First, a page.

By: Turntable Lab
1) Hibernate and Practice
You know your music. You've studied your gear. You've got playlists. You've read blog posts like this one. You've got auto-sync. DJing is easier to comprehend and execute than it ever has been; but there are numerous nuances and high level concepts that should be absorbed and mastered before you start playing out. The urge to test the waters may be difficult, but try hard to master your craft before playing out. Small mistakes and a lack of understanding of the craft are amplified exponentially in live situations.
Advanced technique: Make a one-take DJ mix. DJing in short spurts in your bedroom is easy. Playing for a couple hours in front of a demanding crowd is a complex, mentally exhausting beast. When you think you're ready to play out, make a one-take (no do-overs!) mix. Study it. Do a version after a couple drinks. If you're proud of it, post it on Soundcloud. See what others think.
MAGNETIC RECOMMENDS: 9 Things That Belong In Your DJ Bag
2) Know Your EQs
One of the signature images of today's DJ is aggressively tweaking the EQ knobs. It's morphed into the DJ equivalent of slamming the whammy bar. However, before you get there, you need to master fine-adjusting your EQs. The sure sign of an amateur DJ is poor (or the complete absence of) EQing. Every track should be adjusted and massaged in various increments. Every tiny fraction counts. When you're ready to start aggressive tweaking, study classic house DJs, they do it the best. Lastly, watch out for ear-piercing highs, a common rookie mistake.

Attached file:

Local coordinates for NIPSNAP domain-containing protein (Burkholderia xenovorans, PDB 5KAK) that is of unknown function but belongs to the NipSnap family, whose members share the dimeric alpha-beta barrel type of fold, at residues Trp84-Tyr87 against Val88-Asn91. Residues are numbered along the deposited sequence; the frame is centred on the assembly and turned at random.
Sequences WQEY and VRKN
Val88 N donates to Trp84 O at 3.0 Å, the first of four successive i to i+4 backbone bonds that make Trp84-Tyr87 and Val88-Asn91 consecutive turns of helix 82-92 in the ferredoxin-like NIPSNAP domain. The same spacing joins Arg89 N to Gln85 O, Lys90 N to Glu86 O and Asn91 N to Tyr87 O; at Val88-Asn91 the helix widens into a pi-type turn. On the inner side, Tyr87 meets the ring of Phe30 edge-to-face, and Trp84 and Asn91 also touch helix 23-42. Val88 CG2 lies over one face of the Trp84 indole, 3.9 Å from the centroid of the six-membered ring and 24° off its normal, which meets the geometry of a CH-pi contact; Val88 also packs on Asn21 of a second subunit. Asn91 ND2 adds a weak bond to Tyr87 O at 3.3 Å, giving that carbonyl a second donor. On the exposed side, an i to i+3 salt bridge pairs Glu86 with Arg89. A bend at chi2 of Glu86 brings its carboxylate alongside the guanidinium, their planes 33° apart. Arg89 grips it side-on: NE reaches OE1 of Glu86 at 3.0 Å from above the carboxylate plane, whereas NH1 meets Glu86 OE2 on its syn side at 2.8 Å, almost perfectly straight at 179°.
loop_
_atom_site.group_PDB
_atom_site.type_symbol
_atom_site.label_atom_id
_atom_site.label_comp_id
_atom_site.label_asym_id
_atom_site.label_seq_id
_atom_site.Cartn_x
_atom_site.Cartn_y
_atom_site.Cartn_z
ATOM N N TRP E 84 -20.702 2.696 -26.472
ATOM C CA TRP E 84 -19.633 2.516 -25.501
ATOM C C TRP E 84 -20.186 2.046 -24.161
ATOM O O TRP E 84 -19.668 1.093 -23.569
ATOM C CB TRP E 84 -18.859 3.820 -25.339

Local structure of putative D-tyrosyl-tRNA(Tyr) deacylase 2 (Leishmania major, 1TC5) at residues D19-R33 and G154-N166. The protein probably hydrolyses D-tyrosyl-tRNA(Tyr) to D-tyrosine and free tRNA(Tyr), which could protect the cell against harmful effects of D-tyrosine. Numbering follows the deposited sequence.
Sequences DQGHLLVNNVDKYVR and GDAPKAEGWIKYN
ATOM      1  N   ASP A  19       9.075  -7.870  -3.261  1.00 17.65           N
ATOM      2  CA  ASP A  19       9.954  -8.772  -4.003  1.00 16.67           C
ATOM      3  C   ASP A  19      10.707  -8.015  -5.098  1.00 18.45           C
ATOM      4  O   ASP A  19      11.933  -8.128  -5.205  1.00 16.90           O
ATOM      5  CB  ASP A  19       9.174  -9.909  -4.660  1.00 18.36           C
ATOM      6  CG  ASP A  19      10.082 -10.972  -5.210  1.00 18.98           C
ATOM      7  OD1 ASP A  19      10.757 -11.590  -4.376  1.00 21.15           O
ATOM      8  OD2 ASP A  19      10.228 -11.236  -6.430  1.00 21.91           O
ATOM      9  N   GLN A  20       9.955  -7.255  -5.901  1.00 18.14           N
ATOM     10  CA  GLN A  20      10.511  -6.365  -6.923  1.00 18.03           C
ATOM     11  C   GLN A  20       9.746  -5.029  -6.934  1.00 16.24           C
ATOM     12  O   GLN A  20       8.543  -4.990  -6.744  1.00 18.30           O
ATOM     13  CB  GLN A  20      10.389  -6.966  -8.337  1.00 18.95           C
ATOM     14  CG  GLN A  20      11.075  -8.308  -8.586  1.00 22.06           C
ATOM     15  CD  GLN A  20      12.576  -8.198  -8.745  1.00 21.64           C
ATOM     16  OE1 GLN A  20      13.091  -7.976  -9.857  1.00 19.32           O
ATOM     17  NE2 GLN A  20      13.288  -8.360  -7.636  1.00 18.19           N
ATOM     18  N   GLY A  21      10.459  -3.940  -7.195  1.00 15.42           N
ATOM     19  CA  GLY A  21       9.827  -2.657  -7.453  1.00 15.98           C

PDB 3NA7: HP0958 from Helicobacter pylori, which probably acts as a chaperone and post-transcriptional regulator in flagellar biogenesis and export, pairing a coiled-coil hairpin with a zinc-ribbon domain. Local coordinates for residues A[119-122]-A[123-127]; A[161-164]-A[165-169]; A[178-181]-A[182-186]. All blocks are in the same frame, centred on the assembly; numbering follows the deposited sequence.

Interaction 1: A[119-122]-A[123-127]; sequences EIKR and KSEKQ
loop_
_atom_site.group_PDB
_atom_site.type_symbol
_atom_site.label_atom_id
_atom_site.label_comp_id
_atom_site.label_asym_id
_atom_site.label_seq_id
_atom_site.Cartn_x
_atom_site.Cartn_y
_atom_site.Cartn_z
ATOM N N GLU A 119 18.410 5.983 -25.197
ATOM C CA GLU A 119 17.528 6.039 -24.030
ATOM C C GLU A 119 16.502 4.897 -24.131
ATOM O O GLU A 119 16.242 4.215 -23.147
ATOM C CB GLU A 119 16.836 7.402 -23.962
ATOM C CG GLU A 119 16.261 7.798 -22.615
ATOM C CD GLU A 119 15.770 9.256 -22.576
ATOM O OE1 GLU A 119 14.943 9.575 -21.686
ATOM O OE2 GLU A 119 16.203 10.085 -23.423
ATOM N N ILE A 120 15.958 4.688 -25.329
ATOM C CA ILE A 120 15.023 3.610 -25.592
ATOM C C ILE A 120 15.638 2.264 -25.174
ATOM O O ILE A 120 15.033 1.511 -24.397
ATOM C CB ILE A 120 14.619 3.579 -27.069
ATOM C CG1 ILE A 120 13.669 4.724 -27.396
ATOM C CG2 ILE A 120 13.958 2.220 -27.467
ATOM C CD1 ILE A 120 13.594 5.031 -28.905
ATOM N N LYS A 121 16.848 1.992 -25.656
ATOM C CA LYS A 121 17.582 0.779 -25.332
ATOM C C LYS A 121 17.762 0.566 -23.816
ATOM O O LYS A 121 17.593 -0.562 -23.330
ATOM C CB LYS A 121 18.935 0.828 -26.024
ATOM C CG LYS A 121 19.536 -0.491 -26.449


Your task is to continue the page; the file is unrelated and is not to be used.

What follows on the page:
Advanced technique: Understand that headphones and the booth monitor do not replicate the sound on the dancefloor. That's why pros have sound guys. Until then, take a couple trips out to the floor and check out how the sound translates (or just ask a bud "how do I sound?").
3) Mix when the song is ready
You're cued and synced up and it's time to mix, right? No. Another common rookie mistake is not to initiate mixes at the wrong time. When you don't pay attention to the song itself, you'll find yourself mixing two songs at their most hectic point and hitting the red lights on your mixer. Wait for drops to mix in your song, avoid simultaneous bridges and build-ups. Download and study the songs before you play. Patience.
Advanced technique: Don't get stuck with long blends or short blends. Mix up your blend lengths according to what the songs call for. Extra-credit: execute a perfect "on the 1" mix without blending for those classics that need to breath on their own.
Bonus DJ Etiquette Tip #1
If you're opening or playing the early set, don't drop all (if any of) the hits. The prime time DJ will hate you. Plus in most cases, it comes off as premature.
Parts 3-6 coming in the near future.